Intel, the world's largest maker of computer processors, has announced during CES that all its processors are now free of minerals from mines held by armed groups in the Democratic Republic of the Congo.

It's the first major US technology company to make such a claim about its products and indeed one of the first high-profile companies to take a stand on the contentious issue, that's left many dead and resources plundered. It's the fruit of four years of work by the company to determine the sources of four crucial metals widely used in electronics manufacturing: tantalum, tungsten, tin and gold.

Eastern Congo is rich in minerals, and economic activity other than mining has been disrupted by nearly two decades of fighting between the government, rogue soldiers and different ethnic groups. There's been widespread concern that foreign purchases of minerals from mines held by armed groups are fueling the conflict, though many experts say the minerals are not the root cause of the fighting.

Intel Haswell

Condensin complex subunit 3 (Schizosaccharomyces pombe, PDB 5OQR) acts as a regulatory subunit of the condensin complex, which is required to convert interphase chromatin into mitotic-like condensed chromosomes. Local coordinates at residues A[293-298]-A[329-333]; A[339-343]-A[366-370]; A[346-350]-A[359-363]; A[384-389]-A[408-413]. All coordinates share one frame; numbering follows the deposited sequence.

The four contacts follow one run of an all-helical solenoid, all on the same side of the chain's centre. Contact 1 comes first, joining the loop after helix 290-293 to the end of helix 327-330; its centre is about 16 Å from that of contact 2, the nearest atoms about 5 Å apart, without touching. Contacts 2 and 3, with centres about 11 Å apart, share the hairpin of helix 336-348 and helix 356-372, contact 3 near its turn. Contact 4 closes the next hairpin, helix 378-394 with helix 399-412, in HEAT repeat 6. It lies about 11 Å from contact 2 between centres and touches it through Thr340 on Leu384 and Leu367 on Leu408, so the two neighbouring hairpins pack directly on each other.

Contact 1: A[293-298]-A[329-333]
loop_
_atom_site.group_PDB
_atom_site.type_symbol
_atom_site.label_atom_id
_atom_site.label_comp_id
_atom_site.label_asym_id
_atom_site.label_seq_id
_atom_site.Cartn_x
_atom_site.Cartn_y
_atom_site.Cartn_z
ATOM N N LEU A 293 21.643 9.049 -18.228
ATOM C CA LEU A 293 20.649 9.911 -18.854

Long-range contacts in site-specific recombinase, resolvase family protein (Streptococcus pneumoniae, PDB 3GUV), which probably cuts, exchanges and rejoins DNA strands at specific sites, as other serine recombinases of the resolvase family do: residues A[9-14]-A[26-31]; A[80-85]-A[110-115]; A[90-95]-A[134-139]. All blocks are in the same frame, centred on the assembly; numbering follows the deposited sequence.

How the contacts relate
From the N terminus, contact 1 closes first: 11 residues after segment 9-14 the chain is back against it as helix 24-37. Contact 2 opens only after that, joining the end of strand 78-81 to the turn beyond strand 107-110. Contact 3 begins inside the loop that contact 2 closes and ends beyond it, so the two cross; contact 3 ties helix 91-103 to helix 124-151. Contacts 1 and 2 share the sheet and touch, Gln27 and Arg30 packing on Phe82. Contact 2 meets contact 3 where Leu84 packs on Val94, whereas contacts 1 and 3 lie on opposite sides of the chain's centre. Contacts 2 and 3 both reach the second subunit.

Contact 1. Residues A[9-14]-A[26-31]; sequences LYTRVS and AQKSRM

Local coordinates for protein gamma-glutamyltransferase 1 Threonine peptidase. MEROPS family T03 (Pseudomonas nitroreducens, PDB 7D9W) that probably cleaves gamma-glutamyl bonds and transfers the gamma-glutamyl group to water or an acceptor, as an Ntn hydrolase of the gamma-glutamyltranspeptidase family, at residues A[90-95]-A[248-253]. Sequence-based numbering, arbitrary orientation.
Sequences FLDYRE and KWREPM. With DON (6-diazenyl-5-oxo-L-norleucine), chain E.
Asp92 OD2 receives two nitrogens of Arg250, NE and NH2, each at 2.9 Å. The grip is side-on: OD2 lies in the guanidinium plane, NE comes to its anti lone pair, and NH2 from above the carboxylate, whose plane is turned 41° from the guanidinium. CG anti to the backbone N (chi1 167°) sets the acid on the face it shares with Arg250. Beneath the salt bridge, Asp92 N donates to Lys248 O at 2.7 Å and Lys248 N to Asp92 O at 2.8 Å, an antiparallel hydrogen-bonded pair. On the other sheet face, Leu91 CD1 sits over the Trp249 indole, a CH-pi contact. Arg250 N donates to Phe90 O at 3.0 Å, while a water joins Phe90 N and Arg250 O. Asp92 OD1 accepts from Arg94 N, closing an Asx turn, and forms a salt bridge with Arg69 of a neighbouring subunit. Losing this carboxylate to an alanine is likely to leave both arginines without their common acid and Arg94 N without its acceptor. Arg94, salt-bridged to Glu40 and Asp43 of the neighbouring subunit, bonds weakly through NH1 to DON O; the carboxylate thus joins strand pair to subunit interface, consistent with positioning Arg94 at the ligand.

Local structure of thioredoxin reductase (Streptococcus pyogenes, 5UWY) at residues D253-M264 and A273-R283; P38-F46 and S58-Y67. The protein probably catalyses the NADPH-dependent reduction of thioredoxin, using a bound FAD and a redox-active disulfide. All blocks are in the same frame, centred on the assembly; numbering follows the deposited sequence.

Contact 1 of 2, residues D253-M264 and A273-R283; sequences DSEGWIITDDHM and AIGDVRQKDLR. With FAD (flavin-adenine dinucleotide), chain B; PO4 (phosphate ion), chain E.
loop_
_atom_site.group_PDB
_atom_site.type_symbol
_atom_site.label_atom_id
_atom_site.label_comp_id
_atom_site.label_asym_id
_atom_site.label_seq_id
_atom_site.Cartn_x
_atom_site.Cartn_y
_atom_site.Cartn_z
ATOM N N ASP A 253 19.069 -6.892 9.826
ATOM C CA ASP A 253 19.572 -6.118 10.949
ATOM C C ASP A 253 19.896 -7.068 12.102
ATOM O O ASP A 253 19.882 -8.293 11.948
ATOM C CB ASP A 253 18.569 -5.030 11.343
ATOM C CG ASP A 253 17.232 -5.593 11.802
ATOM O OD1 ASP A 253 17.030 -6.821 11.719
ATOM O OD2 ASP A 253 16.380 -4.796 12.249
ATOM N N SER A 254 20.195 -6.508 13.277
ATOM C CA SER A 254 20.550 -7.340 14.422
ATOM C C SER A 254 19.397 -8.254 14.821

All Intel processors are free of conflict minerals

Intel CEO Brian Krzanich made the announcement during a keynote speech at CES in Las Vegas. A US law passed in 2010 requires US public companies to report whether their products contain minerals from rebel-held mines in Congo. Compliance is difficult for many electronics manufacturers, since a single product like a cellphone can contain components from hundreds or thousands of suppliers. Intel relies on relatively few suppliers for its chips.

There's been concern that the law has amounted to a de facto embargo on minerals exports from an area with millions of people living at a subsistence level. Carolyn Duran, manager of Intel's “conflict minerals” program said that Intel still buys minerals from the region, as long as it's comfortable the mines are in good hands. “We are not intending to leave the region behind,” Duran said.

With inputs from AP

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